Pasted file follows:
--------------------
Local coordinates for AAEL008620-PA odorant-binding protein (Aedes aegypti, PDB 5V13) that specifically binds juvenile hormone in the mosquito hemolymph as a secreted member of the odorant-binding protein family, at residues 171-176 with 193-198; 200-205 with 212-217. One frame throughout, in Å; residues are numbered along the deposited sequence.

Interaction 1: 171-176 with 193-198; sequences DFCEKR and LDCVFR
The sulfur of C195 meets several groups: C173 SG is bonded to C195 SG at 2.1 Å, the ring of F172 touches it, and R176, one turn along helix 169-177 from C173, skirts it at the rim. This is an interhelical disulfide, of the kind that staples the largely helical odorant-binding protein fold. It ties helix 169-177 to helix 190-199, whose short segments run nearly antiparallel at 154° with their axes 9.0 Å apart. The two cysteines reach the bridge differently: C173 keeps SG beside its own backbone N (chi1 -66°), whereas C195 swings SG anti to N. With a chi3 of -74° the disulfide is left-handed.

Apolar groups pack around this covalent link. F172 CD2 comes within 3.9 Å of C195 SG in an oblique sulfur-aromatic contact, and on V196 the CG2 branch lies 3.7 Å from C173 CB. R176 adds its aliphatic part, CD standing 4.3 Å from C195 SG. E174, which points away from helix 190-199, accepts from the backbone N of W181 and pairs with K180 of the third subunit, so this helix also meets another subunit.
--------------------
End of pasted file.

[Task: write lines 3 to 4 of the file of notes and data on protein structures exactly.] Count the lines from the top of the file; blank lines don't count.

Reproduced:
The sulfur of C195 meets several groups: C173 SG is bonded to C195 SG at 2.1 Å, the ring of F172 touches it, and R176, one turn along helix 169-177 from C173, skirts it at the rim. This is an interhelical disulfide, of the kind that staples the largely helical odorant-binding protein fold. It ties helix 169-177 to helix 190-199, whose short segments run nearly antiparallel at 154° with their axes 9.0 Å apart. The two cysteines reach the bridge differently: C173 keeps SG beside its own backbone N (chi1 -66°), whereas C195 swings SG anti to N. With a chi3 of -74° the disulfide is left-handed.

Apolar groups pack around this covalent link. F172 CD2 comes within 3.9 Å of C195 SG in an oblique sulfur-aromatic contact, and on V196 the CG2 branch lies 3.7 Å from C173 CB. R176 adds its aliphatic part, CD standing 4.3 Å from C195 SG. E174, which points away from helix 190-199, accepts from the backbone N of W181 and pairs with K180 of the third subunit, so this helix also meets another subunit.